Annual Threat Assessment of the U.S. Intelligence Community 2023

Annual Threat Assessment of the U.S. Intelligence Community 2023

Annual Threat Assessment of the U.S. Intelligence Community 2023

This annual report of worldwide threats to the national security of the United States responds to Section 617 of the FY21 Intelligence Authorization Act (Pub. L. No. 116-260). This report reflects the collective insights of the Intelligence Community (IC), which is committed every day to providing the nuanced, independent, and unvarnished intelligence that policymakers, warfighters, and domestic law enforcement personnel need to protect American lives and America’s interests anywhere in the world.

This assessment focuses on the most direct, serious threats to the United States during the next year.

The order of the topics presented in this assessment does not necessarily indicate their relative importance or the magnitude of the threats in the view of the IC. All require a robust intelligence response, including those where a near-term focus may help head off greater threats in the future.

Information available as of 18 January was used in the preparation of this assessment.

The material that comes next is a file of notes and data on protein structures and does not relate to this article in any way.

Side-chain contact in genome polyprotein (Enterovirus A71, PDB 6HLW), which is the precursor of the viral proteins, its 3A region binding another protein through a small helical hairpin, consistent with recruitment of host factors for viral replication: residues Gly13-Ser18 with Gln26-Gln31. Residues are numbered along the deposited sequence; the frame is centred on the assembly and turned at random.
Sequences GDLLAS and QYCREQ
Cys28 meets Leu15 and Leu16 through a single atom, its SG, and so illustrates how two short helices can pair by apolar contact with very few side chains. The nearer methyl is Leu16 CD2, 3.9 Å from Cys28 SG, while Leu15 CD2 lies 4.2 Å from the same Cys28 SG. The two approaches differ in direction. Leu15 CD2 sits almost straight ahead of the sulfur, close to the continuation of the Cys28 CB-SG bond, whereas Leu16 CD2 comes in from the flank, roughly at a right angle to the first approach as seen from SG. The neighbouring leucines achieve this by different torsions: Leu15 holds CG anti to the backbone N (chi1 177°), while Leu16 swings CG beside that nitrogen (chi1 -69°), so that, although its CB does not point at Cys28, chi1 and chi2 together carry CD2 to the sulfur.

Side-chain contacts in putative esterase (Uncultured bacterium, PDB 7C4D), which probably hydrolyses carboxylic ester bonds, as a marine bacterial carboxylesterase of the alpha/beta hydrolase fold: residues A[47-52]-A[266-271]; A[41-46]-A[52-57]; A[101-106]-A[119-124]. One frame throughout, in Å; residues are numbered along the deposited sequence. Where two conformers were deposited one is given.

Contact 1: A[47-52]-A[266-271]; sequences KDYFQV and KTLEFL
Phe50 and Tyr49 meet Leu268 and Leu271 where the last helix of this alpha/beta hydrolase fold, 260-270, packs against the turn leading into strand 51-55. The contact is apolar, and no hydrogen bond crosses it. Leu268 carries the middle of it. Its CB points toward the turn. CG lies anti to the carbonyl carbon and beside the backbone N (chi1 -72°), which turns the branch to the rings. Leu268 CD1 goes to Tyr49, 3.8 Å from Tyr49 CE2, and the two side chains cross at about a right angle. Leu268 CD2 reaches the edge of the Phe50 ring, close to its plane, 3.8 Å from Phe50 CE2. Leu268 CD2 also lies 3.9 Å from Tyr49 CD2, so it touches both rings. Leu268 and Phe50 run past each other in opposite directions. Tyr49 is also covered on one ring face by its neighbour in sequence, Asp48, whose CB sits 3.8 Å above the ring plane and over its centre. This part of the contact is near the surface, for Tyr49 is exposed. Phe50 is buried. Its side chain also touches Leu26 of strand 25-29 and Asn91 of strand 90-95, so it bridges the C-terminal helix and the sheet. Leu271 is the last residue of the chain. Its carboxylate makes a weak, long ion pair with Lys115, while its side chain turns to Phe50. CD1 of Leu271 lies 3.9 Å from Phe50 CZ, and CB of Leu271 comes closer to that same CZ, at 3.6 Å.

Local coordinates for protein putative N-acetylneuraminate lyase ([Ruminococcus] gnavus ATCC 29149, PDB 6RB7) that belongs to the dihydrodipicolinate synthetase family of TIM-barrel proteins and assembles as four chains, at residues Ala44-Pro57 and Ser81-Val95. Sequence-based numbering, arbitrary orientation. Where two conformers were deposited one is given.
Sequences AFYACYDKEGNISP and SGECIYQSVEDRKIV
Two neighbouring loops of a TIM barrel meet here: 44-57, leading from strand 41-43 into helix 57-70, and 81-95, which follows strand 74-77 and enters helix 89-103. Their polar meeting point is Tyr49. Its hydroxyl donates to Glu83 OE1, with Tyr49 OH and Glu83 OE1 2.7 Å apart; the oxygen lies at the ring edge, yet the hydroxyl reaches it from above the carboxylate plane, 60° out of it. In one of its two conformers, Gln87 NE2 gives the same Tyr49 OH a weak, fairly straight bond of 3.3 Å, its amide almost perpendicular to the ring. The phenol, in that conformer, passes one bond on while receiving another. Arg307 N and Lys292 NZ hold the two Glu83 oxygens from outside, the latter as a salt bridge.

Relations between Armenia and Azerbaijan are likely to remain tense and occasionally volatile in the absence of a peace treaty, given the proximity of military forces at the interstate border, the lack of a cease-fire enforcement mechanism, and Azerbaijan’s readiness to use calibrated military pressure to advance its goals in talks with Armenia. The continued presence of military forces in close proximity along the delimited border elevates the risk of armed confrontation between Armenia and Azerbaijan, although such confrontations are likely to be limited in duration and intensity.

Since May 2021, military clashes have occurred regularly at the interstate border and around the Nagorno-Karabakh region. The most intense flare-up took place in September 2022, when Azerbaijani forces launched a coordinated attack at multiple locations along the border, seizing some Armenian territory and resulting in nearly 300 military deaths.

Peace talks have made some progress, but the most challenging issues—related to state borders and the future of Nagorno-Karabakh—are far from being resolved.